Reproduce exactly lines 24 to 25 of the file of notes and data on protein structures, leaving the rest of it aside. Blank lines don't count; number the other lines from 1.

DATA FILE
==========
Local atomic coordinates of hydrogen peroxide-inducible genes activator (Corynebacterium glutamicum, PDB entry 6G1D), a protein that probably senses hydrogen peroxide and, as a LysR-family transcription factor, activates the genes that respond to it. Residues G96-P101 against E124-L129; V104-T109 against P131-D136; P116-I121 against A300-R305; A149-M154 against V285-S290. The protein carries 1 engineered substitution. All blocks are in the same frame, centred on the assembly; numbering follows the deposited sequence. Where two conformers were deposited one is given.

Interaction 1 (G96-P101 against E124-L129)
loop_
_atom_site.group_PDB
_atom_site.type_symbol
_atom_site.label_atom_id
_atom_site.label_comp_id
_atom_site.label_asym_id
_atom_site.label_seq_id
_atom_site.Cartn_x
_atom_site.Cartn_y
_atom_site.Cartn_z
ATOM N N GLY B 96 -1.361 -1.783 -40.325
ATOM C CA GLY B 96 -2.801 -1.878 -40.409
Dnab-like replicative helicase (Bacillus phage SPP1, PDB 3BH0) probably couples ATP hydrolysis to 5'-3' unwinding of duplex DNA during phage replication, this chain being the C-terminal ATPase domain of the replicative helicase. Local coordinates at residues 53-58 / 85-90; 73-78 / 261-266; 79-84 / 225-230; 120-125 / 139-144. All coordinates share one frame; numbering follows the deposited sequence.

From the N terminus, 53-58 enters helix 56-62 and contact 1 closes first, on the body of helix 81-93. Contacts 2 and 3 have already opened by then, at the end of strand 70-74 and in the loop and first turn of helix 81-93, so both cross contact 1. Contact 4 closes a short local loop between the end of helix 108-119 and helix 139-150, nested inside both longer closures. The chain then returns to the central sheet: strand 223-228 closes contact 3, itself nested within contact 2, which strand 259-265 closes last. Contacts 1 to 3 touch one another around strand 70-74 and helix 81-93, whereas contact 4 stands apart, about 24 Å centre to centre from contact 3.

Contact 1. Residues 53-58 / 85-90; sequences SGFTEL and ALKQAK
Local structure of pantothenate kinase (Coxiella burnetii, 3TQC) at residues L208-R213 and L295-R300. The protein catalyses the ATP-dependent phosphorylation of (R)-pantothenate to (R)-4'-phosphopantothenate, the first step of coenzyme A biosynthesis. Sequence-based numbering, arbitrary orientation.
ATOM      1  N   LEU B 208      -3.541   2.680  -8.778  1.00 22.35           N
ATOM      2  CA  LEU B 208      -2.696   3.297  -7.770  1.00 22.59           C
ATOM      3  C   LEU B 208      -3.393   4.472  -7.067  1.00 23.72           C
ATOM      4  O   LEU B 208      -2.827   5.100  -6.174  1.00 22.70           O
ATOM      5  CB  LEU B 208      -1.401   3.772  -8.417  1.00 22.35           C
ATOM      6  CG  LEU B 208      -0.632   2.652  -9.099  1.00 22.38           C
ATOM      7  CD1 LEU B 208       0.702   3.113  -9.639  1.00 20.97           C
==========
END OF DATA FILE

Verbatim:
ATOM      6  CG  LEU B 208      -0.632   2.652  -9.099  1.00 22.38           C
ATOM      7  CD1 LEU B 208       0.702   3.113  -9.639  1.00 20.97           C